It was a time before television brought events into every home. I was not able to view the grand episodes I had hoped to see.

Eventually I saw pictures of the rock-strewn weed-filled field, which was now a lush green carpet terminated by a beautiful amphitheater named the “Dietrich Eckhard Buehne.” Another area of the terrain housed the special box of honor where Adolf Hitler greeted his guests. Everything was grand and splendid and politically motivated. The “Fuehrer” was shown bursting with pride, just as another evil dictator named Vladimir Putin would posture unsmilingly in a similar situation in another country many years later.

The sound of the Olympic Hymn in 2014 brought it all back. How little things have changed!

Born in Germany, Ellen Stern came to the United States as a young girl and grew up in Louisville, Kentucky. She’s the author of numerous books for young adult readers, including biographies of Louis D. Brandeis, Nelson Glueck, and Elie Wiesel. Her most recent publication is The French Physician’s Boy, a novel about Philadelphia’s 1793 Yellow Fever epidemic.

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Filed under Family history, German Jewry, Jewish identity

My Father, The Jewish Athlete

by Helen Epstein (Lexington, Massachusetts)

When I was growing up in the 1950s, none of my friends’ Dads worked out at a gym, let alone swam laps in a pool. My father did. For nearly two decades between the two world wars, he represented Czechoslovakia in international competitions and two Olympic Games. He also coached and served as a role model for younger Jewish swimmers.

One of three sons of an assimilated Jewish family, Kurt Epstein was born in 1904 in the Austro-Hungarian province of Bohemia. The Epstein boys played at being American cowboys; their parents employed a cook and a nurse, a German tutor and violin teacher.

Sports were an important part of life for Czech children by then– girls and boys, Christians and Jews, children of factory workers as well as children of factory owners learned to swim, skate and row. The Epsteins lived on the Elbe river and, early on, Kurt began to use it.

“Any mood can be improved by a good swim,” my father always said.

But there’s no question that he saw swimming as a response to anti-Semitism. That was one of the reasons he joined his school rowing club, which introduced him to athletic discipline, and its rewards.

Rowing made him an asset to his school and small town and soon Kurt began to think about competitive swimming. He and his friends who swam in the Elbe followed newspaper reports of races in Prague, invested in a stop watch, began to clock their times. Then, they signed up to compete.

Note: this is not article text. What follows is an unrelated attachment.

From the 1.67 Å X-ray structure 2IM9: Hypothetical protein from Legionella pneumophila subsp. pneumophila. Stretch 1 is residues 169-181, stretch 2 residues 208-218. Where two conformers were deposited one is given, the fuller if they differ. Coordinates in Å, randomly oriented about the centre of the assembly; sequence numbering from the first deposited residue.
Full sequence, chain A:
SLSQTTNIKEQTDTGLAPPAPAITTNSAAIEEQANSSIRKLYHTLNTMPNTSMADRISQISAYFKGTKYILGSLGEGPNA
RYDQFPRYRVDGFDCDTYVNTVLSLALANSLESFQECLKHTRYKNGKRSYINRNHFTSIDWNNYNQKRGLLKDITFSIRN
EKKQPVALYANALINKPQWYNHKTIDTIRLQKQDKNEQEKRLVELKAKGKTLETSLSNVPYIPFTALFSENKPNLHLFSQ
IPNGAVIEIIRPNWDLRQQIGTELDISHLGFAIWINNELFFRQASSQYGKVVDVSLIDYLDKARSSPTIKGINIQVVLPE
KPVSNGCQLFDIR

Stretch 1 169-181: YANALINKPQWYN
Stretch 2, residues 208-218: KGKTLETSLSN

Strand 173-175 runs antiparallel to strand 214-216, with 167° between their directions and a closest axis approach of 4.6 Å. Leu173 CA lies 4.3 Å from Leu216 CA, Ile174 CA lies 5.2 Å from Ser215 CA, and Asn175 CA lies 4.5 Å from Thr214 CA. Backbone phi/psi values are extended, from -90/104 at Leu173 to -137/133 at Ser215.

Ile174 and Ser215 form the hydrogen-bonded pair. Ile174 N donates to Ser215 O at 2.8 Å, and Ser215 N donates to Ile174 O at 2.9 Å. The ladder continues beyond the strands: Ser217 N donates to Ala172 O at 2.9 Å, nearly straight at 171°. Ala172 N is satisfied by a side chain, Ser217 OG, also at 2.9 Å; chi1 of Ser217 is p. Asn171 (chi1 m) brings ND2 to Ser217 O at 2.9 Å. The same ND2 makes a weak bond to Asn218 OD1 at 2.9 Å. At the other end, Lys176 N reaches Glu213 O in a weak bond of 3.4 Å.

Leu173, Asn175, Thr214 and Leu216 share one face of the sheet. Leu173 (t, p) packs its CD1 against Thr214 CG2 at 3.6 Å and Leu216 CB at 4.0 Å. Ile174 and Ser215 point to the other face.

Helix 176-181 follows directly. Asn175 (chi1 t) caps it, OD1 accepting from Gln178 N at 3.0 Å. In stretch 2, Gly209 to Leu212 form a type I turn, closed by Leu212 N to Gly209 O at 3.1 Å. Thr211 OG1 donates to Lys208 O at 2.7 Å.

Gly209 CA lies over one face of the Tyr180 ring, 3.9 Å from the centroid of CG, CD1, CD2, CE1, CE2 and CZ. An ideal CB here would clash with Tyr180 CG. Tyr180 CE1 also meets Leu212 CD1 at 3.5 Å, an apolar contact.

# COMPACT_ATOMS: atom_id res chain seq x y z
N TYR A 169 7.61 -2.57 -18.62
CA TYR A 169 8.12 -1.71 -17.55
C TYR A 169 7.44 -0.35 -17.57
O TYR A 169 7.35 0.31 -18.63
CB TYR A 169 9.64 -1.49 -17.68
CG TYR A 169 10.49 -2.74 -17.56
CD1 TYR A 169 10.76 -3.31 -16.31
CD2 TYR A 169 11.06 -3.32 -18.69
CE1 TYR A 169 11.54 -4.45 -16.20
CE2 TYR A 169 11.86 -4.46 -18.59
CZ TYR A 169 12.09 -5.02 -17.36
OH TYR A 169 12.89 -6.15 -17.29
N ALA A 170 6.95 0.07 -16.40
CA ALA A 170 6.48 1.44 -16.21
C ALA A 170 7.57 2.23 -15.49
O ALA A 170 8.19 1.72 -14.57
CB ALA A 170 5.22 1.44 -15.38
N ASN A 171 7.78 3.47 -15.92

According to scholars, Czech Jews, like Jews all over Central Europe, were well-represented among athletes of the 1920s and 1930s. This was largely due to the work of Dr. Max Nordau, who called for a “muscular Judaism” at a Zionist Congress in 1898. Dr. Nordau, a physician and one of Herzl’s earliest supporters, argued that a muscular Jewry had existed in ancient times but over the centuries had been destroyed by ghettoization.

Whether or not Kurt was aware of Nordau’s ideas, he would have been in sympathy with them, and eager to put traditional Jewish stereotypes behind him like most Czech Jews.

In 1924, Kurt took pride in joining the Czechoslovak Army in “It never occurred to me to stay up all night and drink potfuls of coffee like some to try to produce an irregular heartbeat and get a rejection,” he recalled.

He was selected for reserve officers school and posted back to Prague where he played water polo in the Vltava River. Then the Czechoslovak National Swim Club requested that he be furloughed to compete in Barcelona, the first of many competitions he attended from Scandinavia to North Africa.

By the early 1920s water polo was one of the roughest and most popular spectator sports in Europe. It is tempting to ponder the psychology that drew men to such a rough sport. Kurt recalled speculating about it himself whenever his team played against the Hungarians who rarely lost a game.

I once asked why a player was playing so furiously since his team was already winning by two digits. He answered that after the war, each one of Hungary’s neighbors had taken a piece of their land. Therefore it was important at least in sports to score as high as possible.

For my father, the ultimate place to score was at the Berlin Olympics in 1936. Whether or not to participate in what would become known as the Nazi Olympics was a hotly debated question throughout the world. The Maccabi ordered all its members to boycott.  A Gallup poll indicated 43% of Americans favored boycott and many athletes refused to participate.

Kurt Epstein decided to go. When asked whether he ever regretted his decision to participate, Kurt always said no. He believed sports occupied a higher plane than politics and described the triumph of “the American Negro runner” as he called Jesse Owens, who defied Aryan notions of racial superiority by winning four golds.

Two years later, Hitler annexed what is now the Czech Republic. Kurt was deported to Terezin, then to Auschwitz, then to a small labor camp called Frydlant. There, the prisoners took turns giving lectures to one another on subjects they loved. My father gave one on the Olympic ideal and the importance of amateur sports. He sometimes gave his sports training, along with luck and friendship, as reasons for his surviving Nazism.

When he returned to Prague after the war, he was elected to the Czechoslovak Olympic Committee. When the Communists took over in 1948, he felt that he would not survive a second totalitarian regime and vowed to get out in time “in a swimsuit if necessary.”

He arrived in New York City in the summer of 1948 where, for a decade, he was unable to find steady employment but where he was soon elected Treasurer of The Association of Czechoslovak Sportsmen in Exile in the Western World. Eventually, he was accepted into the ILGWU and became a cutter in a clothing factory in New York’s garment district.

He maintained a correspondence with a network of athletes-in-exile –Jewish and non-Jewish — living in Australia, South America, Israel and Europe, read the sports section of the newspaper every day and never lost his belief in the international brotherhood of sports.

He taught his children how to swim, and I still do.

Helen Epstein is the author of Children of the Holocaust and Where She Came From — the first two volumes of a trilogy about the families of Holocaust survivors — and the biography of Joseph Papp, the American Jewish founder of Free Shakespeare in New York City’s Central Park.
Her website is


Filed under European Jewry, Jewish identity